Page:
There has been much debate lately about whether the U.S. should lift its 40+ year ban on the export of crude oil. With the exception of exporting crude oil to Canada from refineries in Alaska and California, the U.S. has largely restricted the export of the precious commodity. There is no ban on gasoline, diesel gas, and petroleum, which may be exported, for the most part, without any restrictions.
The U.S. crude oil embargo began in the 1970s during the Middle Eastern Oil Crisis, when an oil embargo issued by Arab nations increased the average price of a barrel of crude oil dramatically. To conserve its own crude oil, the U.S. responded by issuing an embargo of its own. Proponents of lifting the ban argue that it would effectively lower domestic oil prices and also believe that exporting opportunities exist for the U.S. in Northwest Europe and Asia.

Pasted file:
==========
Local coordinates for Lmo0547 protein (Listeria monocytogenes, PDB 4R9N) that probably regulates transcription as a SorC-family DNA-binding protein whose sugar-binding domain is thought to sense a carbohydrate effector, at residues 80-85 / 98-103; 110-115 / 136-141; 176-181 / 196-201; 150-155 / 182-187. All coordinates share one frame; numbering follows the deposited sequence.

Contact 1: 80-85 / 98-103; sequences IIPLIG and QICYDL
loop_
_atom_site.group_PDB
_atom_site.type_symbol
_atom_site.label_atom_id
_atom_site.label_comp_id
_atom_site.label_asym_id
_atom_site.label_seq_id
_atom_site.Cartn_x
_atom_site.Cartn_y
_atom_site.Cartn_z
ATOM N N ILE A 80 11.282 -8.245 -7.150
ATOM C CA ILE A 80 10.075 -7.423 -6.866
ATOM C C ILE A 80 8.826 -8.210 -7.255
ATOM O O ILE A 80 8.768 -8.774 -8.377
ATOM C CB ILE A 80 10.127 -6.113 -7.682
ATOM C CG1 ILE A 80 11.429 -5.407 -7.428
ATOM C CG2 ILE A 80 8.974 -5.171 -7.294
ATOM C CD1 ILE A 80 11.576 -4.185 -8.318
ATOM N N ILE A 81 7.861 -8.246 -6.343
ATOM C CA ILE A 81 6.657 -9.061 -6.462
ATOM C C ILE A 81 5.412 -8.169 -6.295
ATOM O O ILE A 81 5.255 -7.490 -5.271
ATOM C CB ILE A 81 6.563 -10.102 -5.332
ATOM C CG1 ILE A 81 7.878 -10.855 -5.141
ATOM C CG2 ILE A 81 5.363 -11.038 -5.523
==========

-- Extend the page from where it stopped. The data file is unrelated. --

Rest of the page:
Others argue that the issue is not even worth debate, as many other issues currently take priority for the ban to get sufficient legislative attention. It will be interesting, at the very least, to follow any traction with regards to the ban being lifted in future years.
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